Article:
Equities moved lower last week as the US ten year treasury yield pushed higher once again. Bond markets focussed on commentary from the Fed meeting, which pointed towards higher inflation, rather than recent data releases, which showed a slowing of the recovery. Sectorally, energy stocks moved sharply lower, with the oil price down nearly 10% on the back of higher inventories and concerns about demand.
In terms of US economic releases; retail sales, industrial production, and housing starts all disappointed. However, much of this has been attributed to the severe winter weather seen in February with the Federal Reserve attributing the bulk of the 2.2% decline in industrial production to the storms.
At the Fed rate meeting, there was no change as expected although there were sizable upwards revisions to GDP and inflation forecasts for 2021. GDP is now expected to rise 6.5% for the full year versus 4.2% previously, whilst inflation is now expected to be 2.4% versus 1.8%. However, the Fed are currently not expected to increase interest rates over the two years.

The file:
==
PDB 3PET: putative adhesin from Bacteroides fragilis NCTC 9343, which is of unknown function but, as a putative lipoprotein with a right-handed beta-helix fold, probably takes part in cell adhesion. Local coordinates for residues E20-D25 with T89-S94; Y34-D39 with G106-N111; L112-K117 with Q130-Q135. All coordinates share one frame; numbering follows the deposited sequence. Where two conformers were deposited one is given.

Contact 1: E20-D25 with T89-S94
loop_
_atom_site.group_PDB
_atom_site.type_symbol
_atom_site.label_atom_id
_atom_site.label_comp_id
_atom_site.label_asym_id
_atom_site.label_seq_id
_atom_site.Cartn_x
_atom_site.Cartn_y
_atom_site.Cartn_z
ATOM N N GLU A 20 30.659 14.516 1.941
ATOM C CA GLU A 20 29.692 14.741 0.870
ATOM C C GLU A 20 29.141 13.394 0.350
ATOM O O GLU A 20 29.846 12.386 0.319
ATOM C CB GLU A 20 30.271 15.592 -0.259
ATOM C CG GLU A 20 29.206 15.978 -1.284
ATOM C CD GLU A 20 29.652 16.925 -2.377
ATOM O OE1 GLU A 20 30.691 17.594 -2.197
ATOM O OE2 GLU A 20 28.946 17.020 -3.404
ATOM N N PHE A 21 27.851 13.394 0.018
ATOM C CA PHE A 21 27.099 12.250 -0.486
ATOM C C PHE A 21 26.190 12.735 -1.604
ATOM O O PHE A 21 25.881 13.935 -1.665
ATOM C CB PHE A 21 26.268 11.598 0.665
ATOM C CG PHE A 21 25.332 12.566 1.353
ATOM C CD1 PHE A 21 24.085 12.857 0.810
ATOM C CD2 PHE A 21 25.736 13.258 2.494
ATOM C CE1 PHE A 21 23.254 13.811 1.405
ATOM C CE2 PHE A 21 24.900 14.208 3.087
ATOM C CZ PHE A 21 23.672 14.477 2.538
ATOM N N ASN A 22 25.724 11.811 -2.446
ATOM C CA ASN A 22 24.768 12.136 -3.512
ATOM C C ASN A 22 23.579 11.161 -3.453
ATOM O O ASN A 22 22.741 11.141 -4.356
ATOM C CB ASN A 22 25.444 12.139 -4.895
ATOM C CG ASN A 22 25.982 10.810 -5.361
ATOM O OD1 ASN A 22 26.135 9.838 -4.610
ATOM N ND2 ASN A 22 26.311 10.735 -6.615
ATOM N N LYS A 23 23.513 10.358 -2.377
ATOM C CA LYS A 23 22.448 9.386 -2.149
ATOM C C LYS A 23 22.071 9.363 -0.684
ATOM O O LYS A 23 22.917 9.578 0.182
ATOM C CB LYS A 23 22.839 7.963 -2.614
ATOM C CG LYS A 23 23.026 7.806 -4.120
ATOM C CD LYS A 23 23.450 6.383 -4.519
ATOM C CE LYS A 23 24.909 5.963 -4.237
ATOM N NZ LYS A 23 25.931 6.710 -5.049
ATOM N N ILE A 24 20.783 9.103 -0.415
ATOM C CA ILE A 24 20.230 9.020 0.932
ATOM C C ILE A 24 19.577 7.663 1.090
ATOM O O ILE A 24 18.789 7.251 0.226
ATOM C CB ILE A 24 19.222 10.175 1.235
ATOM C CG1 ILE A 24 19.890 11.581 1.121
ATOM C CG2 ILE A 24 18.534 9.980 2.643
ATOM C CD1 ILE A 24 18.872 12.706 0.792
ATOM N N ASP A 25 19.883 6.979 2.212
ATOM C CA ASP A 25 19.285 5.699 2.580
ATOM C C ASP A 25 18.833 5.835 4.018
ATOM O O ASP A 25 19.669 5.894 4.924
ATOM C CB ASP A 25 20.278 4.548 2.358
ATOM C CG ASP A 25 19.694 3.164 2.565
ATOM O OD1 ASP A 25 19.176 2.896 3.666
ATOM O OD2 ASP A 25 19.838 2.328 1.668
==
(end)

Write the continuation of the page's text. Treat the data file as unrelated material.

With the latest round of stimulus checks due to hit bank accounts this week shifting inflation expectations have been largely behind the move higher in bond yields, and thus lower prices. The Bank of England also met last week and left its bank rate unchanged at 0.10% and made no alterations to its bond purchasing programme.
Within the eurozone, stocks were up slightly whilst core bond yields were relatively flat as a number of countries begin to see rising case numbers. Amid delays in the vaccine rollout programme, the EU is now moving to restrict vaccine exports to non-EU countries, most notably the UK. The AstraZenica vaccine has also been cleared as ‘safe’ following the temporary suspension last weekend. CLICK HERE